There are lots of techniques out there. When I was a youth I was taught the ACTS formula of prayer—Adoration, Confession, Thanksgiving, and Supplication, which we were to use whenever we prayed. On the flip side, I’ve gone to monasteries where the Benedictine pattern is to pray seven times a day using the Psalms as the primary content of the prayers. That was a marvelous, ancient way of praying, and I’ve used the Psalms in my own prayers (though not at 3:30am, like the monks do!). I’ve been to workshops on guided prayer and meditation, used the Book of Common Prayer and other prayer books, and lots of other techniques to try and deepen my own life of prayer. All of these methods have things to commend them and many Christians have used them to great effect throughout history.
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In ancient Israel there was a man named Honi, which later generations also knew as Onias. You won’t find his story in the Bible but in some of the history of Israel surrounding the Bible, like in the Mishnah (a first/second century AD piece of rabbinic literature that captures some of the extra-biblical stories of Israel) and in the writings of first century historian Flavius Josephus. Many of the stories told by these early historians is fascinating, and the story of Honi is one of the more interesting and powerful.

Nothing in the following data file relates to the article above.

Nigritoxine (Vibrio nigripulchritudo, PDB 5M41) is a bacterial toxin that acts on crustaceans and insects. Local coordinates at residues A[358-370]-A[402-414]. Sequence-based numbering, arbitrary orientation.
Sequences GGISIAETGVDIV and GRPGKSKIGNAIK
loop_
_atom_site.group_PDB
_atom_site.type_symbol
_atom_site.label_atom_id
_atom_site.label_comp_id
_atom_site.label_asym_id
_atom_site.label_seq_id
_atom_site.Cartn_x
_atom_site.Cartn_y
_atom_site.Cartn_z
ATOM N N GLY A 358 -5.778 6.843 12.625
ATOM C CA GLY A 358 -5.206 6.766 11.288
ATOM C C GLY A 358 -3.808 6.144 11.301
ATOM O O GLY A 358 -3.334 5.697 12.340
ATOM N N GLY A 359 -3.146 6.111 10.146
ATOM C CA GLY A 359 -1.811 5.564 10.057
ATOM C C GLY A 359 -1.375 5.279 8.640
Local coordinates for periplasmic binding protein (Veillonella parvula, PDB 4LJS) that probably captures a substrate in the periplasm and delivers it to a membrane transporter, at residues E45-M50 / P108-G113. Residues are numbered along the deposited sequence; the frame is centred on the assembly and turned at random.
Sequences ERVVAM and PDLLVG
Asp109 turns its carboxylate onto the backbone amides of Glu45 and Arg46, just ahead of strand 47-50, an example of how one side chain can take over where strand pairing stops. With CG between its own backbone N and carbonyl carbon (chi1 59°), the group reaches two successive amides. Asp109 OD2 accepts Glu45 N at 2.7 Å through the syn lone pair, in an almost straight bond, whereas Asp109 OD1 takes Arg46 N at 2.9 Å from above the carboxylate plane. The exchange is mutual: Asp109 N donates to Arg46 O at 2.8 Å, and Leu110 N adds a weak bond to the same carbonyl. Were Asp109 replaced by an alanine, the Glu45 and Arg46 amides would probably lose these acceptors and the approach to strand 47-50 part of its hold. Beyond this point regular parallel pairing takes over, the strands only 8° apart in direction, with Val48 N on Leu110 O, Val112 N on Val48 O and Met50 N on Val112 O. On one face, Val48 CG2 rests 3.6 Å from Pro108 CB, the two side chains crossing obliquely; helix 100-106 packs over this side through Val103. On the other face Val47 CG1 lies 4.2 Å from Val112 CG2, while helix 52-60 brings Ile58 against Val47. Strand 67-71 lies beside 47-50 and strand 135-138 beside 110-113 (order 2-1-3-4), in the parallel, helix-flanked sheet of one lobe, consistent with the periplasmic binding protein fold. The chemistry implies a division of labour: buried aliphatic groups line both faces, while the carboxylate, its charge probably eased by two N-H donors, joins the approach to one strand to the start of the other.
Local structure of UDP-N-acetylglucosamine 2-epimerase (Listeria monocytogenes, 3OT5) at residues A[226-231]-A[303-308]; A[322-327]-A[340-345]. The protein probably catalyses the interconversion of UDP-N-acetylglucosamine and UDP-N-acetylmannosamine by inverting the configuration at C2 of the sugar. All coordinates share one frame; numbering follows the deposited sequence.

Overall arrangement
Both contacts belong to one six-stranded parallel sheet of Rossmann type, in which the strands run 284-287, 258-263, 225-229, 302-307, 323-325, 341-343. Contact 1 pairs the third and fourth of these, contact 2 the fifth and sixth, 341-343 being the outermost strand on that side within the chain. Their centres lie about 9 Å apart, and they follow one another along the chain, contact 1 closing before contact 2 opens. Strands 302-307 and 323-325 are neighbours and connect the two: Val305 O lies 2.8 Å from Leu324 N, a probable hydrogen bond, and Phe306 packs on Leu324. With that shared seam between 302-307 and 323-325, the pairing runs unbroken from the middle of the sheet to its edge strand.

Honi was known as a man who prayed and had a special relationship with God. His prayers were full-bodied, long, and persistent. Josephus, who was always skeptical of miracle workers, called Honi a “righteous man” who was “beloved of God” and whose prayers God was always answering in powerful ways. In the first century BC, Israel experienced a severe drought and the people came to Honi pleading that he might pray to God for rain. Honi prayed as usual but, uncharacteristically, nothing happened; so, he decided to double down on his prayers. Honi took his staff and he drew a circle around himself in the sand and stood within it and then he prayed this prayer:
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This weekend marks a significant watershed moment in the life of the Kaylor family. Our daughter Hannah will be leaving with her mom on Sunday to fly from Denver to Grand Rapids, Michigan, where she will begin her freshman year as a Film Production major at Calvin College. The bags are getting packed, the first semester bill has been paid, and the flights are booked. As Hannah’s favorite actor Benedict Cumberbatch puts in one of the Star Trek movies: “Now, shall we begin?”